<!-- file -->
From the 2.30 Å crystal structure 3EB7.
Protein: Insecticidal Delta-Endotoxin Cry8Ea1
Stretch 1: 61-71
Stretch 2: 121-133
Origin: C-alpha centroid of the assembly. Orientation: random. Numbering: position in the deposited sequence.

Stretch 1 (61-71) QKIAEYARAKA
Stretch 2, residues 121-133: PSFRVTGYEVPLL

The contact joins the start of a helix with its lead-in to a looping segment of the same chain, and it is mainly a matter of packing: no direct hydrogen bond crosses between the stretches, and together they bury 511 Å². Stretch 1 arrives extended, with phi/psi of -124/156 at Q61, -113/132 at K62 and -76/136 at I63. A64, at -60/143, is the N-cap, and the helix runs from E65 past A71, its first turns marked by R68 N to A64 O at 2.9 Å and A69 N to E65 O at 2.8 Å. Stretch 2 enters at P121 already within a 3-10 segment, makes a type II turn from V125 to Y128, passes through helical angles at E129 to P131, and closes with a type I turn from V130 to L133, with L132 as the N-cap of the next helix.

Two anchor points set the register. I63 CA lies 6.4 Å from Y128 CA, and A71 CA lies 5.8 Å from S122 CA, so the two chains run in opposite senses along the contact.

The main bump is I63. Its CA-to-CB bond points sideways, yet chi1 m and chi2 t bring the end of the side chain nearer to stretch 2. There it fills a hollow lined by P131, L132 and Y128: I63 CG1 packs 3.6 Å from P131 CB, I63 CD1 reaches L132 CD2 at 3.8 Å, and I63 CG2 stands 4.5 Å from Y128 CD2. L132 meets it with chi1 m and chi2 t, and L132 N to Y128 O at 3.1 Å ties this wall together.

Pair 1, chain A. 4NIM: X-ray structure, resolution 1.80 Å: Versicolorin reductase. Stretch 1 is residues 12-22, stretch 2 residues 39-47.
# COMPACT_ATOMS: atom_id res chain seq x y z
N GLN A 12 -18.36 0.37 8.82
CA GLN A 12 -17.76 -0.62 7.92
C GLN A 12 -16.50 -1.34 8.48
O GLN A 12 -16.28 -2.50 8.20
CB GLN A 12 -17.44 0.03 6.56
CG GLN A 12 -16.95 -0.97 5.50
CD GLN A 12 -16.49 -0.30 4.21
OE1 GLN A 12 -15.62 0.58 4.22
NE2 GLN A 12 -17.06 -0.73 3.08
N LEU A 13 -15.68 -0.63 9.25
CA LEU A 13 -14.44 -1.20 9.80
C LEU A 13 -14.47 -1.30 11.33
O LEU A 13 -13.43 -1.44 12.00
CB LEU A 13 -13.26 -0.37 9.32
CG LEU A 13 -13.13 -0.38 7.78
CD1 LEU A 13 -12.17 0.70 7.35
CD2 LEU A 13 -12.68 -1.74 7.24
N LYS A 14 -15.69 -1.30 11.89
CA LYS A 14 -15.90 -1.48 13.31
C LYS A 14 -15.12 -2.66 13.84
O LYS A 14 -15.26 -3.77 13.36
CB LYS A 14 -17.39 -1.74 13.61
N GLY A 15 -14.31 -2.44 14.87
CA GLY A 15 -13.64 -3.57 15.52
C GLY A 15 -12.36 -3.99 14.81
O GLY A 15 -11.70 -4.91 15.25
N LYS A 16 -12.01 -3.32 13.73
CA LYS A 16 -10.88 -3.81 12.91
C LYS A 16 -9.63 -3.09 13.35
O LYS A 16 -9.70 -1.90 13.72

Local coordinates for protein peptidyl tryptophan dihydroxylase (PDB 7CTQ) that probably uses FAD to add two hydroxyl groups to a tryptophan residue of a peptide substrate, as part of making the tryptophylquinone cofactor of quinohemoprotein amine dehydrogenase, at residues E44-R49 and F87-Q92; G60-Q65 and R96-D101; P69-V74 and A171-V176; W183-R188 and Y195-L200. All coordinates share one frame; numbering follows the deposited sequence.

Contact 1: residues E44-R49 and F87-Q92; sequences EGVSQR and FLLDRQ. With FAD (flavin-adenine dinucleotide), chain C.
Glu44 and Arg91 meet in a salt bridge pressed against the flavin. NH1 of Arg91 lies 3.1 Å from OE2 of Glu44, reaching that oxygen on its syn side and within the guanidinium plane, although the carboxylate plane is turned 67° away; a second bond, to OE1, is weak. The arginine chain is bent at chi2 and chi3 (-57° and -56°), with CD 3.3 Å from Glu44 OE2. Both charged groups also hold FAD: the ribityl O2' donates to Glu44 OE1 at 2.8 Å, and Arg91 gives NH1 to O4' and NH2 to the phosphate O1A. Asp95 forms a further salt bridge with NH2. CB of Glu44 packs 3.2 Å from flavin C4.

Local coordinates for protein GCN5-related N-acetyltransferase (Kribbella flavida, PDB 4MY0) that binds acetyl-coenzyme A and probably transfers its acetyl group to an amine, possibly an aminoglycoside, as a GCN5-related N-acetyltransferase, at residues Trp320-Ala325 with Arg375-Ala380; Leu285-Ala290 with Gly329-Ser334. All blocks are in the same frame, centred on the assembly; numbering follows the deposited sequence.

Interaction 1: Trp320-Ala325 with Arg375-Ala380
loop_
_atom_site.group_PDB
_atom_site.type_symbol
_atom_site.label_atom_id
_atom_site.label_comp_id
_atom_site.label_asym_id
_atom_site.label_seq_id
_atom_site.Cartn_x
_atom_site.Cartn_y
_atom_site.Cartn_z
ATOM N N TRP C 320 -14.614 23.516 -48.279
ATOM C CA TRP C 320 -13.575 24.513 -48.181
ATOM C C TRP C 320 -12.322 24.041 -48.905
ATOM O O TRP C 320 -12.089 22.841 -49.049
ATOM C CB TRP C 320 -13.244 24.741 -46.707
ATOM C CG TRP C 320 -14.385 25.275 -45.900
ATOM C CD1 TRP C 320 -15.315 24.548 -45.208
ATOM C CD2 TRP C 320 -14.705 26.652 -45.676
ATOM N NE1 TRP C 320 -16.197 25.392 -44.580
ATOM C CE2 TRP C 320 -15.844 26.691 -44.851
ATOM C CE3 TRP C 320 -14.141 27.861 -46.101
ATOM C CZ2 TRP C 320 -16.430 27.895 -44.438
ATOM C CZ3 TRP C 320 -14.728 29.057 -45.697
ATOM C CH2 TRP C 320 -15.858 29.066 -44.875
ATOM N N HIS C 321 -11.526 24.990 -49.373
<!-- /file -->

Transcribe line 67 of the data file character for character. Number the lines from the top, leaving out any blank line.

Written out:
ATOM C CE2 TRP C 320 -15.844 26.691 -44.851